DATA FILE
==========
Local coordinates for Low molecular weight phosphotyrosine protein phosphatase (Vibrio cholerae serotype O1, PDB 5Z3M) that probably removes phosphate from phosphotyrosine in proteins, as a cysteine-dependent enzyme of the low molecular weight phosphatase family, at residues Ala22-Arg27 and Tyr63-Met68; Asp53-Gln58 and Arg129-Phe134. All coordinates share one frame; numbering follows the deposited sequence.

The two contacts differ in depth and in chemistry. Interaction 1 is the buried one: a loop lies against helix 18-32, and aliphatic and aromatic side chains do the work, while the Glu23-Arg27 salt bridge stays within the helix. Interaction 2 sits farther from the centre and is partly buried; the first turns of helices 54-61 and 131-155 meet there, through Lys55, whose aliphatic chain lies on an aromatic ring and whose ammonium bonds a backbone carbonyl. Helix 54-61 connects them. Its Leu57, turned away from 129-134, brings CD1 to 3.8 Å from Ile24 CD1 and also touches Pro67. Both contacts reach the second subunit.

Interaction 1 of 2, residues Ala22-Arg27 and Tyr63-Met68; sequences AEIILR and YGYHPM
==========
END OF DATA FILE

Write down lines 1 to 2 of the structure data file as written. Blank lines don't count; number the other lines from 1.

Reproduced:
Local coordinates for Low molecular weight phosphotyrosine protein phosphatase (Vibrio cholerae serotype O1, PDB 5Z3M) that probably removes phosphate from phosphotyrosine in proteins, as a cysteine-dependent enzyme of the low molecular weight phosphatase family, at residues Ala22-Arg27 and Tyr63-Met68; Asp53-Gln58 and Arg129-Phe134. All coordinates share one frame; numbering follows the deposited sequence.

The two contacts differ in depth and in chemistry. Interaction 1 is the buried one: a loop lies against helix 18-32, and aliphatic and aromatic side chains do the work, while the Glu23-Arg27 salt bridge stays within the helix. Interaction 2 sits farther from the centre and is partly buried; the first turns of helices 54-61 and 131-155 meet there, through Lys55, whose aliphatic chain lies on an aromatic ring and whose ammonium bonds a backbone carbonyl. Helix 54-61 connects them. Its Leu57, turned away from 129-134, brings CD1 to 3.8 Å from Ile24 CD1 and also touches Pro67. Both contacts reach the second subunit.